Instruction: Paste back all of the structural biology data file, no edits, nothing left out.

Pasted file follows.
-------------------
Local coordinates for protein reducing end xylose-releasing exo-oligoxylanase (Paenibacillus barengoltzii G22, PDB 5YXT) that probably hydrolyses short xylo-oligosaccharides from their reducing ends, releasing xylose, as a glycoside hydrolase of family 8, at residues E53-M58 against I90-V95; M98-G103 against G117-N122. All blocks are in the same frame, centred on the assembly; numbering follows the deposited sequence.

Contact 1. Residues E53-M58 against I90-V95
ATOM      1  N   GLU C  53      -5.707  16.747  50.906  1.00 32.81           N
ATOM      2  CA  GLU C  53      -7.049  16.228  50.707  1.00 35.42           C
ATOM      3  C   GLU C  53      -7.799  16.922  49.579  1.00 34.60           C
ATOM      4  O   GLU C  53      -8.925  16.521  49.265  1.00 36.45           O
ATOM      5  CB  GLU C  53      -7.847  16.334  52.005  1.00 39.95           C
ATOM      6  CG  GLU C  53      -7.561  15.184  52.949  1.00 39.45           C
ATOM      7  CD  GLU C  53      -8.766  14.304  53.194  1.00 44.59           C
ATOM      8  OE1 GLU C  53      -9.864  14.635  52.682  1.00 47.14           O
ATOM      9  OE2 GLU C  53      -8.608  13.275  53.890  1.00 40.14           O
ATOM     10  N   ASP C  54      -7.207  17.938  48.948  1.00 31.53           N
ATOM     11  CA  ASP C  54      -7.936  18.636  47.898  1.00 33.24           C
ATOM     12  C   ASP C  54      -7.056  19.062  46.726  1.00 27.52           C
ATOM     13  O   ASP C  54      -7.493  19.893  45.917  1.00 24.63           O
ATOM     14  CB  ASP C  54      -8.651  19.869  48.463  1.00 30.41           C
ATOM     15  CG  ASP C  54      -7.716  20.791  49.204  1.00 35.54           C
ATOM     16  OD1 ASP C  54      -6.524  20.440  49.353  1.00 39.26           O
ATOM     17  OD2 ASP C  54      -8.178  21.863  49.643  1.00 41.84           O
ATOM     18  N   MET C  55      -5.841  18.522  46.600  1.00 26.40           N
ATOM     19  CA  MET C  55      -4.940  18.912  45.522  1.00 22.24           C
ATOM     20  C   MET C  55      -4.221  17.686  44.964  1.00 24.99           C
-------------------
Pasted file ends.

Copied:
Local coordinates for protein reducing end xylose-releasing exo-oligoxylanase (Paenibacillus barengoltzii G22, PDB 5YXT) that probably hydrolyses short xylo-oligosaccharides from their reducing ends, releasing xylose, as a glycoside hydrolase of family 8, at residues E53-M58 against I90-V95; M98-G103 against G117-N122. All blocks are in the same frame, centred on the assembly; numbering follows the deposited sequence.

Contact 1. Residues E53-M58 against I90-V95
ATOM      1  N   GLU C  53      -5.707  16.747  50.906  1.00 32.81           N
ATOM      2  CA  GLU C  53      -7.049  16.228  50.707  1.00 35.42           C
ATOM      3  C   GLU C  53      -7.799  16.922  49.579  1.00 34.60           C
ATOM      4  O   GLU C  53      -8.925  16.521  49.265  1.00 36.45           O
ATOM      5  CB  GLU C  53      -7.847  16.334  52.005  1.00 39.95           C
ATOM      6  CG  GLU C  53      -7.561  15.184  52.949  1.00 39.45           C
ATOM      7  CD  GLU C  53      -8.766  14.304  53.194  1.00 44.59           C
ATOM      8  OE1 GLU C  53      -9.864  14.635  52.682  1.00 47.14           O
ATOM      9  OE2 GLU C  53      -8.608  13.275  53.890  1.00 40.14           O
ATOM     10  N   ASP C  54      -7.207  17.938  48.948  1.00 31.53           N
ATOM     11  CA  ASP C  54      -7.936  18.636  47.898  1.00 33.24           C
ATOM     12  C   ASP C  54      -7.056  19.062  46.726  1.00 27.52           C
ATOM     13  O   ASP C  54      -7.493  19.893  45.917  1.00 24.63           O
ATOM     14  CB  ASP C  54      -8.651  19.869  48.463  1.00 30.41           C
ATOM     15  CG  ASP C  54      -7.716  20.791  49.204  1.00 35.54           C
ATOM     16  OD1 ASP C  54      -6.524  20.440  49.353  1.00 39.26           O
ATOM     17  OD2 ASP C  54      -8.178  21.863  49.643  1.00 41.84           O
ATOM     18  N   MET C  55      -5.841  18.522  46.600  1.00 26.40           N
ATOM     19  CA  MET C  55      -4.940  18.912  45.522  1.00 22.24           C
ATOM     20  C   MET C  55      -4.221  17.686  44.964  1.00 24.99           C